Reacting to the news, West Texas Intermediate for January delivery rose $1.33 to settle at $52.83 a barrel on the New York Mercantile Exchange on December 12th, 2016. It is the highest close since July 14th, 2015. Total volume traded was about 81% higher than the 100-day average. Brent for February settlement climbed $1.36 to $55.69 a barrel on the London-based ICE Futures Europe exchange. The contract closed at the highest since July 22nd, 2015.
Market balance in near sight
The main impact of the non-OPEC collaboration is to pull the global market into balance, if not in deficit, in Q2 FY17. Russia pledged to cut output by 300,000 bpd next year, down from a 30-year high of 11.2 million bpd in November 2016. Mexico agreed to cut 100,000 barrels, Azerbaijan by 35,000 barrels and Oman by 40,000 barrels. Kazakhstan pledged to cut output by 20,000 bpd after coming under strong diplomatic pressure, despite the country’s output rising after a giant oilfield that started production in October 2016. However, the most important aspect is compliance, as historically OPEC and non-OPEC countries have cut far less than promised. In 2001, for example, Russia promised to reduce output, but instead raised it in 2002.
US rig count up
OPEC estimates that the ideal price range for crude would be at $60 a barrel, as higher levels risk sparking a recovery in competing supplies from the US. Meanwhile, economists have warned that crude oil prices could recede over the next few months as other producers, especially US shale drillers, are standing ready to fill the supply gap. US crude production has already risen by more than 3% in 2016 to 8.7 million bpd, as its drillers have slashed costs in an effort to compete in a lower price environment. According to Baker Hughes data, the US rotary rig count was up 27 at 624 for the week ended December 09th, 2016.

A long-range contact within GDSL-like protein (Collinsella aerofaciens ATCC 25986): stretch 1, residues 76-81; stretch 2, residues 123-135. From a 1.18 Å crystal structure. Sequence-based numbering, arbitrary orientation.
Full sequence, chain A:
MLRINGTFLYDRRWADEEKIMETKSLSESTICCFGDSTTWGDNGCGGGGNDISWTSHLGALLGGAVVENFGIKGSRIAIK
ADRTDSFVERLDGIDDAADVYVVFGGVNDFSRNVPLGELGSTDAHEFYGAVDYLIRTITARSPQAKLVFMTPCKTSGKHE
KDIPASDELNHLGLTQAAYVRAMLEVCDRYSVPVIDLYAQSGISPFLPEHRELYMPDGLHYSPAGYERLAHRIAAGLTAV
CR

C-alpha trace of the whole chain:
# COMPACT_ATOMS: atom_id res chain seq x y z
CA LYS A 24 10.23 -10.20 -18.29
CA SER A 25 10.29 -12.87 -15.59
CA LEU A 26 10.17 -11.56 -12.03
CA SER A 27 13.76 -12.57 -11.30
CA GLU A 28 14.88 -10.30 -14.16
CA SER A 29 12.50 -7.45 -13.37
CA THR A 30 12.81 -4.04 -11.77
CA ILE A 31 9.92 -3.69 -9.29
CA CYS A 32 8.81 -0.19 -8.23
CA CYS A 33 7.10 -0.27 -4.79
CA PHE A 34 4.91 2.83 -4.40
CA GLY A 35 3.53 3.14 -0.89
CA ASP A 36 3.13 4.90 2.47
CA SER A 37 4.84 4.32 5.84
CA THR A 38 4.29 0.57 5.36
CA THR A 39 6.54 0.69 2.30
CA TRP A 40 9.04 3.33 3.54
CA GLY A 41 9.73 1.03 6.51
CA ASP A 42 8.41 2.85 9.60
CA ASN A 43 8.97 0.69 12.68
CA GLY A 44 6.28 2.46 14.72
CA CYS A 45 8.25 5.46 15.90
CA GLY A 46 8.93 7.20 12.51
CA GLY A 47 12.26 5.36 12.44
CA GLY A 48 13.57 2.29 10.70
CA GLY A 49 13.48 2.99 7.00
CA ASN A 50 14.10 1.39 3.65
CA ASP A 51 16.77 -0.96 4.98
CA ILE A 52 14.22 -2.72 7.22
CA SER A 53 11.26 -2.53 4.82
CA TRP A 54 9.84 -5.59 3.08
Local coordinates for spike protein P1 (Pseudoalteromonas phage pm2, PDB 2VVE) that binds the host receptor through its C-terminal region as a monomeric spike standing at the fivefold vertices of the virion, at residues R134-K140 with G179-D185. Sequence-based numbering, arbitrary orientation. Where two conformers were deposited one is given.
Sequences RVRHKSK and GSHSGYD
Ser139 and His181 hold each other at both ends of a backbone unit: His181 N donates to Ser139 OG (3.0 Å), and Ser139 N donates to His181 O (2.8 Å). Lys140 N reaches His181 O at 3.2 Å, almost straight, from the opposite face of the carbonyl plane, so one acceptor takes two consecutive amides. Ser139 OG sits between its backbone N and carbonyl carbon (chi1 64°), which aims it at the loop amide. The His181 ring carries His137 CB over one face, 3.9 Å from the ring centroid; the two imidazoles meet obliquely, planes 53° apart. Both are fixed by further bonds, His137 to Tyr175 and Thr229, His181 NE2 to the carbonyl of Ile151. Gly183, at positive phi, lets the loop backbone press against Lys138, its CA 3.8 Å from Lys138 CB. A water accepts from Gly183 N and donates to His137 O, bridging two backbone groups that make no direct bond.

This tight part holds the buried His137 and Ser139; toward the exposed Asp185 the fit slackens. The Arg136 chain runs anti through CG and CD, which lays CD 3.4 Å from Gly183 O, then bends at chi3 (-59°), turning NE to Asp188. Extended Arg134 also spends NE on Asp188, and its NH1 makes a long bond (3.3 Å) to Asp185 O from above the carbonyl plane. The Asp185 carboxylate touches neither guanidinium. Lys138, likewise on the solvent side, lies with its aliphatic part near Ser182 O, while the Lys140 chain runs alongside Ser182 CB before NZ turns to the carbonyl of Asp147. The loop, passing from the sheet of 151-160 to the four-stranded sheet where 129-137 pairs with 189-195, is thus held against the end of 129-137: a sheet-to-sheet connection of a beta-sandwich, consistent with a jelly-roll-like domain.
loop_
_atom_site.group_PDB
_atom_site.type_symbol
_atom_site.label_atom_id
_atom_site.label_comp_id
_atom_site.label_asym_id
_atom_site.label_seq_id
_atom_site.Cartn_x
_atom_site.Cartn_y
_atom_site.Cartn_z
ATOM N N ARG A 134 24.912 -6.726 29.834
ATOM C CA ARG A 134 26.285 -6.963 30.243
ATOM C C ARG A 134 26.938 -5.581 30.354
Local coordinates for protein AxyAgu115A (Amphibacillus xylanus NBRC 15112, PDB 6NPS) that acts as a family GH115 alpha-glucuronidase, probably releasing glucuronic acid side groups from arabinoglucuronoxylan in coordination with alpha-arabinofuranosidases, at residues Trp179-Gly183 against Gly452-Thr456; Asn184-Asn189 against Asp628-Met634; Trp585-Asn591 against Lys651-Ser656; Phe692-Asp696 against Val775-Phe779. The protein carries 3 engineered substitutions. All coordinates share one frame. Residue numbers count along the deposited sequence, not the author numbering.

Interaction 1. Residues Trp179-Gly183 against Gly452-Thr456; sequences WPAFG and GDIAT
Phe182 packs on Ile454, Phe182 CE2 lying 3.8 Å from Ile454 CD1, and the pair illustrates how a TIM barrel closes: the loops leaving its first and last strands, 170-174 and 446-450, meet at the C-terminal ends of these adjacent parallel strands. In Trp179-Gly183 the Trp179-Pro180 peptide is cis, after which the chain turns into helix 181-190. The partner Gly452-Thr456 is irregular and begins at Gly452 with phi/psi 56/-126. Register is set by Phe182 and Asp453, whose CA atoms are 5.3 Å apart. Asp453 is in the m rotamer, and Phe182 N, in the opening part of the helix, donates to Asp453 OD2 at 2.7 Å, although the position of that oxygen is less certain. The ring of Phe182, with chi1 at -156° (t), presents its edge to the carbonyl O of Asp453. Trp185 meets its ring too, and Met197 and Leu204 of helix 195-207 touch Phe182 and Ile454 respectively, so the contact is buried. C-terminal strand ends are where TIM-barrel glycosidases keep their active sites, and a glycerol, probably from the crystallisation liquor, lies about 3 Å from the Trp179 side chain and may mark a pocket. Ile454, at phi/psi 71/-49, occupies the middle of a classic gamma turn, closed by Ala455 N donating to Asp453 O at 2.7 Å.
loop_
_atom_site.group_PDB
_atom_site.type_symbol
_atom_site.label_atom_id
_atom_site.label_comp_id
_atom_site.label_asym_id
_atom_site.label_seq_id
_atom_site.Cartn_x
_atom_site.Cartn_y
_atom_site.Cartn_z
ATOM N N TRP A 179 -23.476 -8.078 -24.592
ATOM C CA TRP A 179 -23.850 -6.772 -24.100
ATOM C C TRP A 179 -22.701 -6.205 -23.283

OPEC-Russia deal could wipe out 50% of glut
According to Bloomberg data and the IEA, the record inventories accumulated since 2014 will dwindle at a rate of about 760,000 bpd in H1 FY17, if the OPEC and 11 other oil producers implement the supply cuts. Over the six months covered by the deal, that would remove 46%, or 139 million barrels, of the 300 million-barrel stockpile surplus that OPEC aims to clear.
Bringing about a crude-supply deficit of 760,000 barrels a day in H1 FY17 would require the OPEC to fully implement its 1.2 million barrel-a-day cut, a goal that is challenged by rising production from exempt members Libya and Nigeria. Among non-OPEC producers, it would be crucial that Russia follows through on its pledge to curb output by as much as 300,000 bpd.
Market estimates show that OPEC crude supply in H1 FY17 would be about 400,000 bpd lower than demand, subject to complete compliance with the deal. If the 11 non-OPEC nations stick to their pledges, their combined output would be 17.97 million bpd over the six-month period, almost 360,000 bpd lower than the IEA’s current forecast.
The strength of the deal will depend on whether all parties deliver on their commitment. Saudi Arabia and its Gulf allies, the U.A.E. and Kuwait, have traditionally stuck to their cuts, but some others have not, particularly when prices are low. Any doubt in the market could once again see prices come under pressure. OPEC will meet again on May 25th, 2017, at which point it intends to extend the cuts by another six months.